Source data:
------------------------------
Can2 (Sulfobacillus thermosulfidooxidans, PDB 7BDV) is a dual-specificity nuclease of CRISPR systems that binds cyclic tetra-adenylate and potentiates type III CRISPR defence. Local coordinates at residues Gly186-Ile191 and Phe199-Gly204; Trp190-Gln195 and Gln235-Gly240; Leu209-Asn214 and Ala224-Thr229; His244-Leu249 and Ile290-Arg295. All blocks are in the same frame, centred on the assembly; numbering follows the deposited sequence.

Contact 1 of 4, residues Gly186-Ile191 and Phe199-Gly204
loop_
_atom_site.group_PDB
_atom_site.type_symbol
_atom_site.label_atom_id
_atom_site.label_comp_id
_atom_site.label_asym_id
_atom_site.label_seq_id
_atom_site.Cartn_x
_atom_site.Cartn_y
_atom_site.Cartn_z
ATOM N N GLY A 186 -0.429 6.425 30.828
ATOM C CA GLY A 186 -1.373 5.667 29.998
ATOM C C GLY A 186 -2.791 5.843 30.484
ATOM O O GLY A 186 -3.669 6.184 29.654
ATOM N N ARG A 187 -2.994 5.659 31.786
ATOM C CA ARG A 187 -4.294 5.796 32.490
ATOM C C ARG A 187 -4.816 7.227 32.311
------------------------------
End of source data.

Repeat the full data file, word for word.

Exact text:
Can2 (Sulfobacillus thermosulfidooxidans, PDB 7BDV) is a dual-specificity nuclease of CRISPR systems that binds cyclic tetra-adenylate and potentiates type III CRISPR defence. Local coordinates at residues Gly186-Ile191 and Phe199-Gly204; Trp190-Gln195 and Gln235-Gly240; Leu209-Asn214 and Ala224-Thr229; His244-Leu249 and Ile290-Arg295. All blocks are in the same frame, centred on the assembly; numbering follows the deposited sequence.

Contact 1 of 4, residues Gly186-Ile191 and Phe199-Gly204
loop_
_atom_site.group_PDB
_atom_site.type_symbol
_atom_site.label_atom_id
_atom_site.label_comp_id
_atom_site.label_asym_id
_atom_site.label_seq_id
_atom_site.Cartn_x
_atom_site.Cartn_y
_atom_site.Cartn_z
ATOM N N GLY A 186 -0.429 6.425 30.828
ATOM C CA GLY A 186 -1.373 5.667 29.998
ATOM C C GLY A 186 -2.791 5.843 30.484
ATOM O O GLY A 186 -3.669 6.184 29.654
ATOM N N ARG A 187 -2.994 5.659 31.786
ATOM C CA ARG A 187 -4.294 5.796 32.490
ATOM C C ARG A 187 -4.816 7.227 32.311